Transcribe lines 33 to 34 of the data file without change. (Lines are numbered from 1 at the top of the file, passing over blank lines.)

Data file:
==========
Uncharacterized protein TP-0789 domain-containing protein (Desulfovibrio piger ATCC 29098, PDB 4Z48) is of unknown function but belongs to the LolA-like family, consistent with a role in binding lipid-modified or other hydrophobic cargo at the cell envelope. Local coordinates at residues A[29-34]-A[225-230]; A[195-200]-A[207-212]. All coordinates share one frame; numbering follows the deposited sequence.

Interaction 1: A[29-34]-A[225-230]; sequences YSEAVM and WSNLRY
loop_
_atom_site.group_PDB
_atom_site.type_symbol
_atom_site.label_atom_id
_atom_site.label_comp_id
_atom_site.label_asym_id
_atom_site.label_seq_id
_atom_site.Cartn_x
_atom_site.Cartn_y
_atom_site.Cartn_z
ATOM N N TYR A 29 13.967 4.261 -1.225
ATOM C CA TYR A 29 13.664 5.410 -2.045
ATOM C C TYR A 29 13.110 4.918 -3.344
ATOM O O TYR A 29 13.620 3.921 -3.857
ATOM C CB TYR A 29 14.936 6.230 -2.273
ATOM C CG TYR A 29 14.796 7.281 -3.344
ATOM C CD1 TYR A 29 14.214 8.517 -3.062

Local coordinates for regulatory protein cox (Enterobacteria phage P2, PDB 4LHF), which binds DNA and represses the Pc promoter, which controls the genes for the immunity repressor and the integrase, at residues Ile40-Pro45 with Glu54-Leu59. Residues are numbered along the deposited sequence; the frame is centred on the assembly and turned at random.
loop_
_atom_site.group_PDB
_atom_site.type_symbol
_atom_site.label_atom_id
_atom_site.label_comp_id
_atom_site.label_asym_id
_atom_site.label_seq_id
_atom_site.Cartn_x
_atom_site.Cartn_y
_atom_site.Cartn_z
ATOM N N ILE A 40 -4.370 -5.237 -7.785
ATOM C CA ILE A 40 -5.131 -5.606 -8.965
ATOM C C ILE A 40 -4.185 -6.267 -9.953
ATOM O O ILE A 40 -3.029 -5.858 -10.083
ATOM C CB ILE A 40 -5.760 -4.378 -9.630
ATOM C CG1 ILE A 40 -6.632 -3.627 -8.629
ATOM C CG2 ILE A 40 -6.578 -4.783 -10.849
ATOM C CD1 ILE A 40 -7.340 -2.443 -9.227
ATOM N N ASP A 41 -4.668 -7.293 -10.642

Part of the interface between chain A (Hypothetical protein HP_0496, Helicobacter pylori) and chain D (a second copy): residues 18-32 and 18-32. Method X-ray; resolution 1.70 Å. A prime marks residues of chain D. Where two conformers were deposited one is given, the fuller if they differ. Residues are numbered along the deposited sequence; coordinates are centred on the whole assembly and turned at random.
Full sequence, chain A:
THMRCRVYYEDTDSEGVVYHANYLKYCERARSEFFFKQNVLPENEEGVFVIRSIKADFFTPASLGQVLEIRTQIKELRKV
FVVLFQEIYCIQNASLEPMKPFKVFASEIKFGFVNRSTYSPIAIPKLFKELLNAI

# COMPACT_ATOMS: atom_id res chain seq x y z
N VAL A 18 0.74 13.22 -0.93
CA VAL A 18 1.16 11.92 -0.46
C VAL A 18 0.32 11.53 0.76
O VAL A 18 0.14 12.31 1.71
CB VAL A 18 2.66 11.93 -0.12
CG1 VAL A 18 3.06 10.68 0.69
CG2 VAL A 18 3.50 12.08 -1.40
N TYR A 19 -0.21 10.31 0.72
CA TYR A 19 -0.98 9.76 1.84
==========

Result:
ATOM C C ILE A 40 -4.185 -6.267 -9.953
ATOM O O ILE A 40 -3.029 -5.858 -10.083